AM I SURE I’M ON THE RIGHT TRACK?
© Article, images, videos and all other material courtesy of Well Planned Gal
HELPING MY CHILD WITH SPECIAL NEEDS
When Debbie Fowler’s 6-year-old son MJ was diagnosed with mild, high-functioning autism, she started doing everything she could to help him adapt to situations that seemed to come so naturally to other children his age.
“We were on the traditional track for the majority of children with an autism spectrum diagnosis,” says Fowler, recalling how behavior therapy, speech therapy, and other programs were prescribed for her child. “Those were all good things and served a purpose in helping MJ, but they were mostly about helping him adapt and function in his environment.”
Like Fowler, Maria Escobar wanted to do right by her son when she learned of Max’s Down syndrome. They initiated all recommended protocols and started vision therapy for his nystagmus.
“At the time, Max had a lot of medical issues, including failure to thrive,” recalls Escobar. “He wasn’t gaining any weight, so we started occupational therapy for feeding. The school district took charge of all his therapies, which was an overwhelming parade of therapists.”
Despite all of the intervention, and like many parents of children with special needs, Fowler and Escobar started to wonder: Could my child do better than just adapt to his environment? Could he actually thrive?
THE RIGHT HELP: NOT EASY TO FIND
“Every time I picked Max up from school, the teachers greeted me with, ‘Max can’t do this, Max can’t do that,’” recalls Escobar. “I became depressed and desperate, and pulled him out of school after one year to homeschool.”
As it had for hundreds of other parents in the last fifteen years, the world changed for Fowler and Escobar when they found out about the Family Hope Center—an international organization that trains parents to be their child’s primary therapist, with resulting gains that have astonished parents and professionals alike.
“TREAT THE BRAIN, NOT THE SYMPTOMS”
For some parents, a diagnosis of ADD, dyslexia, autism, Down syndrome, or another disability can be crushing. Plus, the symptoms can be so difficult to manage that there’s no energy left to seek the underlying reason for the problem.
The Family Hope Center’s therapists, doctors, and other experts teach parents where the source of their child’s dysfunction is located in the brain—then show them how to use specific drills to develop the injured areas. Parents are often surprised to learn that successful treatment can be found in this intense therapy that they themselves do instead of through more invasive, costly, and potentially dangerous surgeries and medications.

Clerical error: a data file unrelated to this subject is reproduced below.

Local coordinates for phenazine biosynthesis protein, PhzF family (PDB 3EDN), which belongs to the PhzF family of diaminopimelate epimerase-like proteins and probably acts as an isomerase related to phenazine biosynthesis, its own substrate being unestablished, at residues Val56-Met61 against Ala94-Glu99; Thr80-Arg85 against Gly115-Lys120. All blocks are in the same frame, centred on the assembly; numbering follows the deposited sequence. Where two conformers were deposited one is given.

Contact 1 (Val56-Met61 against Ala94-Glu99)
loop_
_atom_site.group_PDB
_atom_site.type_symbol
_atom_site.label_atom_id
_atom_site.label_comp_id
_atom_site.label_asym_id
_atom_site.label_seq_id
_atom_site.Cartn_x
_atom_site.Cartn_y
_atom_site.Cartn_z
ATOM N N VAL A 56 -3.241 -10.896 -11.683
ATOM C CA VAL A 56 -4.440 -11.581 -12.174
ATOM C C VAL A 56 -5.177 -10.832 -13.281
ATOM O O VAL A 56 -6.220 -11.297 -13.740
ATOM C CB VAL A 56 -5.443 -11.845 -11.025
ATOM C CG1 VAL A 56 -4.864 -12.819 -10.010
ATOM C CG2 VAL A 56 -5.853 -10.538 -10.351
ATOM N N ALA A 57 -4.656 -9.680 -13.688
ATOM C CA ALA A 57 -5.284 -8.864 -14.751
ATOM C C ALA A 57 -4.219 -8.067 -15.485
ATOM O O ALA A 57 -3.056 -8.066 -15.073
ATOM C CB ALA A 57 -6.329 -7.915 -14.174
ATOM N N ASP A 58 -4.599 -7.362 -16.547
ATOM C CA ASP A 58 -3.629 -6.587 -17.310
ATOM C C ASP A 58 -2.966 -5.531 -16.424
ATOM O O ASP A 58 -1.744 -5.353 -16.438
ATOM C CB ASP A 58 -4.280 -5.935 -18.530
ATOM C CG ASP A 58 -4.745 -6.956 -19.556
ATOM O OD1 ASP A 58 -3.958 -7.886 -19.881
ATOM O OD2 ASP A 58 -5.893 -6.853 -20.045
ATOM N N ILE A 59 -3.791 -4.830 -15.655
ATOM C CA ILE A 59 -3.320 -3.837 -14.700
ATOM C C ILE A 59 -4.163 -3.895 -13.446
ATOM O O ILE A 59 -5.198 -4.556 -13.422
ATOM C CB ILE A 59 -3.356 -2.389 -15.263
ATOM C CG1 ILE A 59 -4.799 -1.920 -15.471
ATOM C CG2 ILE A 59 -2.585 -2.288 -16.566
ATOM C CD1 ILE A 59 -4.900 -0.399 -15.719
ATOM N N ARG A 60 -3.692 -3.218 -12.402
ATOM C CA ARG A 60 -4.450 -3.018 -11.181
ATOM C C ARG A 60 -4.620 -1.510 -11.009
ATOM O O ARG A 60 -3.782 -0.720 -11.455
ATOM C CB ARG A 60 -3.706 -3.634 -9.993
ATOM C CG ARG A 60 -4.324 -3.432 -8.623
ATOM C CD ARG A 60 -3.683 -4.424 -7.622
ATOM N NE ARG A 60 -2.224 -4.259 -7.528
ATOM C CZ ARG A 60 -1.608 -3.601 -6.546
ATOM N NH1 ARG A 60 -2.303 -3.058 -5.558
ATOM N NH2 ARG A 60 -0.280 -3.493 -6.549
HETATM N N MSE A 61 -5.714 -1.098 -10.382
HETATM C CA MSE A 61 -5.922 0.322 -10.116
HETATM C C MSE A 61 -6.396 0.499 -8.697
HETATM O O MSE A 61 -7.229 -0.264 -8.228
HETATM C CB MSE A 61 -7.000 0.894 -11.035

“After working with The Family Hope Center, we were on a track that would actually change and heal the parts of MJ’s brain that were not functioning properly,” recalls Fowler. “I often tell other parents that they need to look at the neurology behind their child’s special needs. I tell them that it is possible to help their child overcome their neurological challenges, not just help them adapt to living with them. I try to explain how the traditional therapies are only addressing the symptoms, and that it is possible to change and heal the parts of the brain that are hurt or not functioning properly.”
“NO ONE HAS ANYTHING THAT IS EVEN COMPARABLE”
First, parents are taught to apply the Center’s Integrative and Developmental Progression (IDP) chart—which measures brain function across age categories and in all developmental areas of the brain—to their own child, as a basis for ongoing measurement of progress.
“With their developmental chart, we are able to see how each part of his brain is functioning and what needs to be better organized,” explains Fowler. “It gives you a starting point and a specific direction. We can see the progress he’s made and how he has grown neurologically. It has totally changed the way I look at my child.”
“We have seen many doctors, developmental specialist, and therapists, and no one has anything that is even comparable to what the Family Hope Center has to evaluate and help children,” concludes Fowler.
“IT IS WHAT THE NAME SAYS”
After attending Well Planned Gal